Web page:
—Misc. Michael DeForge shares Steve Ditko's reaction to his own bootleg Spider-Man comic from a few years back.

That 'free' spider-man comic is another example of anti-story and art, anti-property rights in every way and the practice continues and spreads and to be accepted.

It's the "Dumbing Down" and "Deviations Up".

 

Children of the Korn

Boker tov! It's June, TCJ reader. Why not get it started with Eli Valley? He's here talking about what he's aiming for with his comics, and unlike some, it isn't a licensing deal with the SyFy network. (At least, not yet). Sam Goldstein brought the questions, Eli brought the thunder:

Tell me about using a Jewish vernacular. Most of your comics in Diaspora Boy were written for a very specific community. Did that language limit you? What was your hope in bringing the vernacular of Diaspora Boy to a larger audience?

There’s a purpose of the book in the Jewish community and a purpose for the wider world. For the Jewish community it’s to reclaim authenticity. To be told that we are less pure is one of the things that allowed Netanyahu to be normalized. It’s a reason why under Trump the community has been silent at best, or complicit at worst. Maybe this book can give us the tools to help fight that. It doesn’t limit me in terms of creativity because I find it too exhilarating to maneuver through Jewish history and culture.

The ideology behind the comic Israel Man and Diaspora Boy is something that we don’t know enough about. It’s not well known outside of Israel or academia. It sheds a lot of light on both Israel, the American-Jewish relationship to Israel, and by extension the American relationship to Israel. And so the book offers a sort of guide to how we ended up in the horror that led to Trump. I wrote the entire introduction during the election campaign. Watching Sheldon Adelson pour millions of dollars into the campaign of the hero of American Nazism. At the time I thought Trump was just a buffoon who showed signs of extremely dangerous trends in America, but would fizzle out by election day. The fact that I was wrong only helps the relevance of the book. It’s come out in the beginning of the reign of America’s Netanyahu.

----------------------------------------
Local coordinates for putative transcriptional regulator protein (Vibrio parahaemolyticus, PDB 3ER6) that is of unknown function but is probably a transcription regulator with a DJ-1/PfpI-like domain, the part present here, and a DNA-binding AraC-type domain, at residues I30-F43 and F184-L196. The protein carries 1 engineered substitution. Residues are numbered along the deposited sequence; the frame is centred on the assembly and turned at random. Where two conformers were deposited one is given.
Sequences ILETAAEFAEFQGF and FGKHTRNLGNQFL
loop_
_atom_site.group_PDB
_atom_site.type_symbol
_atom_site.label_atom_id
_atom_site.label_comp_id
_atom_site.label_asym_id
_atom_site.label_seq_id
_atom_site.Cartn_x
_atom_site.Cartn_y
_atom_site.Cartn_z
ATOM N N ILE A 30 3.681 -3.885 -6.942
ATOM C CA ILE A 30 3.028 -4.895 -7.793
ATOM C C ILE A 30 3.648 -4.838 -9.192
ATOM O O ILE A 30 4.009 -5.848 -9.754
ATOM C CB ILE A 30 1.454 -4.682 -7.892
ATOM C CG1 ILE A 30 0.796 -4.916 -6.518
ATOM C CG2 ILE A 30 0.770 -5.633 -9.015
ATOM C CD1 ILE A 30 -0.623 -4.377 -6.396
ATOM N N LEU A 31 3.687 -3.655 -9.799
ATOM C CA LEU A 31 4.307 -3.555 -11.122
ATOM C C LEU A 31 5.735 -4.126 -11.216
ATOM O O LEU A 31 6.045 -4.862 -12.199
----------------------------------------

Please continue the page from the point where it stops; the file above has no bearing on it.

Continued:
I don’t create my comics to convince the other side. I think the other side is lost basically, they‘re not open to being convinced. If my comics can add strength and nourishment to our side, then that’s a good thing, with the horrors of what we’re witnessing.  The things that I‘m pillorying are so off the deep end, I think people who continue to support these personalities and these policies are beyond convincing. I’m interested in expressing the visceral gut punch that I feel when I read the news.